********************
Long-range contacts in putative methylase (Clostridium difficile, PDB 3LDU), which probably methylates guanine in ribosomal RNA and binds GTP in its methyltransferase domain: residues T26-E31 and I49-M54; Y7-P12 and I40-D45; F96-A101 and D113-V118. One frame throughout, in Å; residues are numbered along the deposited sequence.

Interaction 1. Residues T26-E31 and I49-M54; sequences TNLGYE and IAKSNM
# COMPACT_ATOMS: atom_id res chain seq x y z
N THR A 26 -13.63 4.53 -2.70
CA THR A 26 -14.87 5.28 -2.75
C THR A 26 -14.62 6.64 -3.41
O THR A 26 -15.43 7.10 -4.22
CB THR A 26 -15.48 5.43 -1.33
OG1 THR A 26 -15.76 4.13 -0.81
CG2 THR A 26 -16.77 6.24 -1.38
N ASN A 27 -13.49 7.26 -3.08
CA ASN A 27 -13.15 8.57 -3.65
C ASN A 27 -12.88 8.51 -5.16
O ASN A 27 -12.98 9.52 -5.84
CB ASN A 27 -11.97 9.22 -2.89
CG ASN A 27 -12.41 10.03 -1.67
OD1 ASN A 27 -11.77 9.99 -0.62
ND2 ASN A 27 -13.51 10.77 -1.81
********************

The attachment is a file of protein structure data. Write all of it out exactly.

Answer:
Long-range contacts in putative methylase (Clostridium difficile, PDB 3LDU), which probably methylates guanine in ribosomal RNA and binds GTP in its methyltransferase domain: residues T26-E31 and I49-M54; Y7-P12 and I40-D45; F96-A101 and D113-V118. One frame throughout, in Å; residues are numbered along the deposited sequence.

Interaction 1. Residues T26-E31 and I49-M54; sequences TNLGYE and IAKSNM
# COMPACT_ATOMS: atom_id res chain seq x y z
N THR A 26 -13.63 4.53 -2.70
CA THR A 26 -14.87 5.28 -2.75
C THR A 26 -14.62 6.64 -3.41
O THR A 26 -15.43 7.10 -4.22
CB THR A 26 -15.48 5.43 -1.33
OG1 THR A 26 -15.76 4.13 -0.81
CG2 THR A 26 -16.77 6.24 -1.38
N ASN A 27 -13.49 7.26 -3.08
CA ASN A 27 -13.15 8.57 -3.65
C ASN A 27 -12.88 8.51 -5.16
O ASN A 27 -12.98 9.52 -5.84
CB ASN A 27 -11.97 9.22 -2.89
CG ASN A 27 -12.41 10.03 -1.67
OD1 ASN A 27 -11.77 9.99 -0.62
ND2 ASN A 27 -13.51 10.77 -1.81